This Is Spinal Tap - Virtual Reunion for PA Democrats
This Is Spinal Tap is a touchstone in my life. Indeed, most musicians are great fans. The 1984 film is the ultimate parody of musicians and life on the road. It was probably the first of the so-called ‘mockumentary’ films, and it is still the best. Largely improvised, the movie was directed by Rob Reiner (playing Marty DeBergi, basically Scorsese in The Last Waltz). The movies’ three leads are Chris Guest as dull guitarist Nigel Tufnel, Micheal McKean (Lenny from the TV show Laverne and Shirley) as the leonine frontman David St, Hubbins, and the very underrated Harry Shearer (the voice for Mr. Burns, Reverend Lovejoy, and many others on The Simpsons) as the ‘intellectual’ bassist Derek Smalls.
I’ve seen Spinal Tap so many times I can quote almost every scene, and the quotes are all epic:
“This one goes to eleven”
“There’s a fine line, between stupid...and clever”
“Too much f*cking perspective”
“None...none more black”
“You come in here...looking like an Australian’s nightmare”
“We need to record it in dubly”
“You can’t exactly dust...for vomit”
There are too many to list. I was in a cover band called ‘Goes To Eleven,’ and my trusty Soldano guitar amp...yes indeed...goes to eleven, because “that’s one louder!.”
So, I was pretty excited to see the principals of the movie were meeting as a fundraiser for Pennsylvania Democrats, I had to see it. The show was a pretty professional Zoom type call with Patton Oswalt as the host. I really like Patton, and he was a fanboy but knew his stuff about the movie. Rob Reiner began, explaining that the band Spinal Tap was created for a TV variety show, a parody of the 1970’s music show Midnight Special, with Reiner doing famous host Wolfman Jack. Russ Kunkel was on drums and Loudon Wainwright III on keys!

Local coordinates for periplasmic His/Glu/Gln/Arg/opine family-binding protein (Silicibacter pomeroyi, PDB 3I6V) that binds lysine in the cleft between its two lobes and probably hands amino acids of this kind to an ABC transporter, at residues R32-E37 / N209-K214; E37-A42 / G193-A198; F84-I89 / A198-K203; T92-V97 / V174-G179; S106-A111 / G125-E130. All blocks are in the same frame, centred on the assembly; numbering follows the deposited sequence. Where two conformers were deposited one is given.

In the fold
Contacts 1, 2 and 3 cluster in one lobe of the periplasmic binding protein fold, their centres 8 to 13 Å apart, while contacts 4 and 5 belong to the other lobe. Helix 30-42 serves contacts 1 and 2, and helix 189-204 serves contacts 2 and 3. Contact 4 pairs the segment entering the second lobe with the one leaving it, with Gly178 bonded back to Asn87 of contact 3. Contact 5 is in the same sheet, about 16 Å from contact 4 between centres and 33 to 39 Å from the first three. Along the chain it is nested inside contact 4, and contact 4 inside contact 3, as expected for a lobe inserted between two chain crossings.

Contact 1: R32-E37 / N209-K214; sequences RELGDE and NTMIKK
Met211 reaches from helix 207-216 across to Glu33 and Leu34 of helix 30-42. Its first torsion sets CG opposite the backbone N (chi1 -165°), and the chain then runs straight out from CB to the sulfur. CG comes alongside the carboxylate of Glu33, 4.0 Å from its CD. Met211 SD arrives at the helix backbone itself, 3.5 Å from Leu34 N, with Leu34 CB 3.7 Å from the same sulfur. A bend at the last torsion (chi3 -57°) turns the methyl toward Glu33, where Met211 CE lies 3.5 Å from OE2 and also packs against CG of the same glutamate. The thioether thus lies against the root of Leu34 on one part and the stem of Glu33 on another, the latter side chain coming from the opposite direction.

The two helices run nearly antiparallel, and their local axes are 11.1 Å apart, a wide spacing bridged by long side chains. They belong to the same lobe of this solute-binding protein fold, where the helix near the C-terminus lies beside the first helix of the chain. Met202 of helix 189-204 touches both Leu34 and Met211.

They said when they pitched the movie, they didn’t have a script, so they made a ‘test movie’ to get financing. Only one minute of that film was used in the final version, the band as “The Thamesmen” in their British Invasion phase, playing ‘Gimmie Some Money’ in perfect black and white video. The drummer was Ed Begley Jr., and he made an appearance on the stream, saying he played drums “like the little tire on your car that you use when you have a flat.”
They mentioned uber-jazz drummer Greg Bissonette played drums live on their 1990’s reunion tour. The ‘Mime Is Money’ scene was shown with Polymer Records’ Bobbie Fleckman, one of the indelible characters in the movie. Fran Drescher (The Nanny), who played Fleckman, now appeared on the stream and was charming and beautiful, The boys said when she was on set they really had to straighten up, and you got the impression they all had a crush on her. Next up was Billy Crystal, the ‘Bitter Mime,’ who was very funny and showed merch he’d sold at his Broadway show, winter toques embroidered “Mime is Money.” I learned the blonde mime he is berating in the scene is actually Dana Carvey.